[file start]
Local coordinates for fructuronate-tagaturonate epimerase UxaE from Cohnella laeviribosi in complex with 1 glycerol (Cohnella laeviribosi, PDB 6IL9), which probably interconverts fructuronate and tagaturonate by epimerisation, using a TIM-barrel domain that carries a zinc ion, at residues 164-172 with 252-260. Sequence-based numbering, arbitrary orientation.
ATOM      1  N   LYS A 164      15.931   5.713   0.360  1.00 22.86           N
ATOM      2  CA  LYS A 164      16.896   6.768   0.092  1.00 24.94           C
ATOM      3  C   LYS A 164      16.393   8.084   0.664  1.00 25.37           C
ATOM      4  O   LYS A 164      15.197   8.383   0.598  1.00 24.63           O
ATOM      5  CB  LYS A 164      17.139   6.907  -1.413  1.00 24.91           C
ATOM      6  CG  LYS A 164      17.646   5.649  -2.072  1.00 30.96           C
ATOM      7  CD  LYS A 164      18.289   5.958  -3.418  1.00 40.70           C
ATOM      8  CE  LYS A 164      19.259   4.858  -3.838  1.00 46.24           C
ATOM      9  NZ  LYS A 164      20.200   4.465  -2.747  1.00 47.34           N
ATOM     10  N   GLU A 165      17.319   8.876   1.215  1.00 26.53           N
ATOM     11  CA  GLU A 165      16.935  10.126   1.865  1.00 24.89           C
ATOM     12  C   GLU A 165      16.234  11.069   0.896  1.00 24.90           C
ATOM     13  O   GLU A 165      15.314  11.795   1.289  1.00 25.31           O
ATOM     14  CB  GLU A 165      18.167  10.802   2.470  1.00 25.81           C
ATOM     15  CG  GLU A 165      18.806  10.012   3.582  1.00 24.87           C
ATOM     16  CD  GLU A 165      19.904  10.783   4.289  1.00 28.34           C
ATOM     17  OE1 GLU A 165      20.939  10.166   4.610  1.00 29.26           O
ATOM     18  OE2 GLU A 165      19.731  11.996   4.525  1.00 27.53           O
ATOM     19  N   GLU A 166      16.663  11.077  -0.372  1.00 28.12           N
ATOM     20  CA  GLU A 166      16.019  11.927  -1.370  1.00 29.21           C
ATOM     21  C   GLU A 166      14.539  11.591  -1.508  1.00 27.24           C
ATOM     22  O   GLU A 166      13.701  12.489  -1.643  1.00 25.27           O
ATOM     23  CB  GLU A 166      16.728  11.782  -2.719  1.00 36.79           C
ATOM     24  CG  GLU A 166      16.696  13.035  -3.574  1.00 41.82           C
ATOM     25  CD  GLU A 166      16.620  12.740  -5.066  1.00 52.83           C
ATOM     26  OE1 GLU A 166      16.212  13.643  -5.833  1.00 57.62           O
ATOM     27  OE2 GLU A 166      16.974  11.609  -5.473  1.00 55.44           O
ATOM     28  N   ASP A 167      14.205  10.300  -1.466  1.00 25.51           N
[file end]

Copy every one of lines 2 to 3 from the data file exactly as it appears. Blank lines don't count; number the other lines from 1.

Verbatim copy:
ATOM      1  N   LYS A 164      15.931   5.713   0.360  1.00 22.86           N
ATOM      2  CA  LYS A 164      16.896   6.768   0.092  1.00 24.94           C